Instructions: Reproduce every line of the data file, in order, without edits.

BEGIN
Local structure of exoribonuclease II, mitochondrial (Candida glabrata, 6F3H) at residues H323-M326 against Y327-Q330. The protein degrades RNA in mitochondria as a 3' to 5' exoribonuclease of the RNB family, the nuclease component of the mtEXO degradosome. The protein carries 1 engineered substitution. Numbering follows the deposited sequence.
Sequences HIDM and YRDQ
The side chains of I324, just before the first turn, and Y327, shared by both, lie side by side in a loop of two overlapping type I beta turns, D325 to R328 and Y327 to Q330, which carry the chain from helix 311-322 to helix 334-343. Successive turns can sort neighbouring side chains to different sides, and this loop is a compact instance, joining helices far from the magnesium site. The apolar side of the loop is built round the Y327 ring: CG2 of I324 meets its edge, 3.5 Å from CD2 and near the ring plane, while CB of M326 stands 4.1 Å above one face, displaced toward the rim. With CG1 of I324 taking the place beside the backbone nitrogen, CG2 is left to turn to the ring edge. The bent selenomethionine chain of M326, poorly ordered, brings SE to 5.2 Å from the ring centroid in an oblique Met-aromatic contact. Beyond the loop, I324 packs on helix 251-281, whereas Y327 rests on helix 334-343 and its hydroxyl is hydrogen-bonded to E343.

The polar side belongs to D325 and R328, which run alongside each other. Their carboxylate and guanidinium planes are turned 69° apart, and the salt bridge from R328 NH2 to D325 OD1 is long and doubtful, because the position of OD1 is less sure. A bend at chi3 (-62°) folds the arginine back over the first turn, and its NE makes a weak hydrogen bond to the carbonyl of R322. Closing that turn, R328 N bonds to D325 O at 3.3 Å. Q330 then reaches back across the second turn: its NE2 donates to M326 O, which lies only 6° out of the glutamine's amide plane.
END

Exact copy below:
Local structure of exoribonuclease II, mitochondrial (Candida glabrata, 6F3H) at residues H323-M326 against Y327-Q330. The protein degrades RNA in mitochondria as a 3' to 5' exoribonuclease of the RNB family, the nuclease component of the mtEXO degradosome. The protein carries 1 engineered substitution. Numbering follows the deposited sequence.
Sequences HIDM and YRDQ
The side chains of I324, just before the first turn, and Y327, shared by both, lie side by side in a loop of two overlapping type I beta turns, D325 to R328 and Y327 to Q330, which carry the chain from helix 311-322 to helix 334-343. Successive turns can sort neighbouring side chains to different sides, and this loop is a compact instance, joining helices far from the magnesium site. The apolar side of the loop is built round the Y327 ring: CG2 of I324 meets its edge, 3.5 Å from CD2 and near the ring plane, while CB of M326 stands 4.1 Å above one face, displaced toward the rim. With CG1 of I324 taking the place beside the backbone nitrogen, CG2 is left to turn to the ring edge. The bent selenomethionine chain of M326, poorly ordered, brings SE to 5.2 Å from the ring centroid in an oblique Met-aromatic contact. Beyond the loop, I324 packs on helix 251-281, whereas Y327 rests on helix 334-343 and its hydroxyl is hydrogen-bonded to E343.

The polar side belongs to D325 and R328, which run alongside each other. Their carboxylate and guanidinium planes are turned 69° apart, and the salt bridge from R328 NH2 to D325 OD1 is long and doubtful, because the position of OD1 is less sure. A bend at chi3 (-62°) folds the arginine back over the first turn, and its NE makes a weak hydrogen bond to the carbonyl of R322. Closing that turn, R328 N bonds to D325 O at 3.3 Å. Q330 then reaches back across the second turn: its NE2 donates to M326 O, which lies only 6° out of the glutamine's amide plane.